A New Feature to Help Teachers Request District-Compatible Technology

With district technology guidelines built into the shopping experience, teachers can ensure they’re requesting technology on that’s compatible with their district’s IT requirements.
Last school year, teachers created more than 32,000 classroom project requests for technology on, seeking everything from laptops and tablets to e-readers, projectors, robots and more. While getting technology into the classroom is often the biggest hurdle, ensuring it works seamlessly with the other technology and IT systems at school can be another challenge. Mac or PC? Dell or Lenovo? What about Chromebooks? And tablets?
Many districts need teachers to use specific devices that are compatible with district-wide applications, licenses, and networks. To help teachers, district leaders, and IT administrators align on the right tech for their classrooms, has introduced a new feature in the teacher shopping experience: district technology guidelines.
District leaders and IT administrators can now submit their technology guidelines to to incorporate into the teacher project creation process. Once guidelines are uploaded, teachers shopping at technology vendors will see a message with the district’s recommended technology, as well as tech items or brands to avoid. Teachers have the option of clicking over to a more extensive district tech policy to be sure the items they’re requesting comply with district guidelines. Teachers will also see the the district recommendations in their final project cart.
As of July 2018, district guidelines are already available on for teachers in the following districts:
Atlanta Public Schools (Georgia)
Barron Area Schools (Wisconsin)
Boston Public Schools (Massachusetts)
Elmore County Schools (Alabama)
Gaston County and Guilford County Schools (North Carolina)
Mesquite Independent School District (Texas)
Moore Public Schools and Tulsa Independent School District (Oklahoma)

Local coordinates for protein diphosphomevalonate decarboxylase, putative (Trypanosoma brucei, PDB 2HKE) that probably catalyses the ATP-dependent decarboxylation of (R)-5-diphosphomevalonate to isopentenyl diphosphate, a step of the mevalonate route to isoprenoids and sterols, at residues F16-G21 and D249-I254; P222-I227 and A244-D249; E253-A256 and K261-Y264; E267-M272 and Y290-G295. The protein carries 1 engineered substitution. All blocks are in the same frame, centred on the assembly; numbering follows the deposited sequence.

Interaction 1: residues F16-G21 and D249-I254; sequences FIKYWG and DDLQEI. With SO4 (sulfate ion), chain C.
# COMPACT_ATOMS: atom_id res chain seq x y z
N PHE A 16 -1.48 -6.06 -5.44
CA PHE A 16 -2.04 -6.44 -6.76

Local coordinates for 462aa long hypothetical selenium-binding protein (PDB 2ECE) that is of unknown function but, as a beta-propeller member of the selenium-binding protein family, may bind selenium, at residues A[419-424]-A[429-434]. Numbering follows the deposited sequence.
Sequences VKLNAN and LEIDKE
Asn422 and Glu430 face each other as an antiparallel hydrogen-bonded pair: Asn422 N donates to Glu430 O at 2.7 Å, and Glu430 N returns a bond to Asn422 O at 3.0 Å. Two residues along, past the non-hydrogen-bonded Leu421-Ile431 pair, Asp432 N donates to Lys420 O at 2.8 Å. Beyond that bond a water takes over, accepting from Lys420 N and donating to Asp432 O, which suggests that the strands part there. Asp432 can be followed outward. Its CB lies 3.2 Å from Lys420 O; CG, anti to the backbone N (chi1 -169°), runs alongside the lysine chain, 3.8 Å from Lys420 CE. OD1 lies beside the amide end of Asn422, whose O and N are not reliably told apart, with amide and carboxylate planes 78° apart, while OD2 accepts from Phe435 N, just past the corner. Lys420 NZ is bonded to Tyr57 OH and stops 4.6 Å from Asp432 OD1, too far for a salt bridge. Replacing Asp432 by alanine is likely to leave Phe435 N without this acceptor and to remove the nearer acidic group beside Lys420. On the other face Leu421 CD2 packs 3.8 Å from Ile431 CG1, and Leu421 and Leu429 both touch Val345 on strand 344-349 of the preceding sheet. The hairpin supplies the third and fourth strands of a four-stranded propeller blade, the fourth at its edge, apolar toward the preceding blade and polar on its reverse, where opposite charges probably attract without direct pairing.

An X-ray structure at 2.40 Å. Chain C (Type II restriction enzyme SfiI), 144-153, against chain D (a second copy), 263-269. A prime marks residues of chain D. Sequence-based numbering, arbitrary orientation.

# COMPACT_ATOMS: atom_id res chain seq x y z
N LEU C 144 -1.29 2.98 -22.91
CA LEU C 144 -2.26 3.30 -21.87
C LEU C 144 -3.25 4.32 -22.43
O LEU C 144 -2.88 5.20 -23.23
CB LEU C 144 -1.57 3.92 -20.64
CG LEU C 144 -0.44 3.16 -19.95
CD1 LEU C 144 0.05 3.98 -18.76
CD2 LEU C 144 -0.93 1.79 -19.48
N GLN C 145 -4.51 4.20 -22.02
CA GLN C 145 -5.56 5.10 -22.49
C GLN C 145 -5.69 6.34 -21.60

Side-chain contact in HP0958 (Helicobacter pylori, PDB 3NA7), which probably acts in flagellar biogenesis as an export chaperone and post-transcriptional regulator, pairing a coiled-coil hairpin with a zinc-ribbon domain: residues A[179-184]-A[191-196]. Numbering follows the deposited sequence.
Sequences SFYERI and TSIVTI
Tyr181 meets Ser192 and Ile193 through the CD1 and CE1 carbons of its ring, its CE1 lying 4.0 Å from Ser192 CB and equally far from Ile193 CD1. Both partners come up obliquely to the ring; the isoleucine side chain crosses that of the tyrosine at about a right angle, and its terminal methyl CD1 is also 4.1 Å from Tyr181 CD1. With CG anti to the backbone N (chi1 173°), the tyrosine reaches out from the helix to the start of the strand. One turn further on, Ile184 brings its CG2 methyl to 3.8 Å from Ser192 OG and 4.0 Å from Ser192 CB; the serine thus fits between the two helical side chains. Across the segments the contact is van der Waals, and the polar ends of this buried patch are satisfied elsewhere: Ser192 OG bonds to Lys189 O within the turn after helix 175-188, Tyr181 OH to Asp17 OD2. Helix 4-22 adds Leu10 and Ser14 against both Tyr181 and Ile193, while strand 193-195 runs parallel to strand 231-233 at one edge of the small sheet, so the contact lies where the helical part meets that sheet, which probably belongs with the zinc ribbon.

Portland Schools (Oregon)
Seattle Schools (Washington)
West Ada Schools (Idaho)
Worcester Public Schools (Massachusetts)
“Every district will be a little different in how they want to handle this,” said Mark Racine, Chief Information Officer of Boston Public Schools. “We try to stay platform-agnostic and love the idea of giving advice as to which devices will be the most successful for teachers in our district.”
“Educators and students benefit from the generous support of outside donors and the opportunity to integrate technology-based tools in the classroom,” said Guadalupe Guerrero, Superintendent of Portland Public Schools. “By clarifying upfront both the relevant district-level policies and system requirements of any hardware or software, new technologies can more seamlessly and effectively be introduced into the school environment to support excellent teaching and learning.”
Jody Brooks, an Atlanta teacher who has had 35 projects funded on, including many for technology items, will be one of the thousands of teachers who will see these guidelines during the upcoming back-to-school season. She knows first-hand the power of getting the right technology for her students. “When my class gets technology funded, the world opens up and all of the answers to our questions get a little bit closer.”
District leaders and IT administrators can submit their technology guidelines via a brief form. The district guidelines feature will only be seen by teachers if their district administrators have submitted their recommendations to
Are you a district administrator interested in submitting your district’s technology guidelines? Fill out this form, and learn more at


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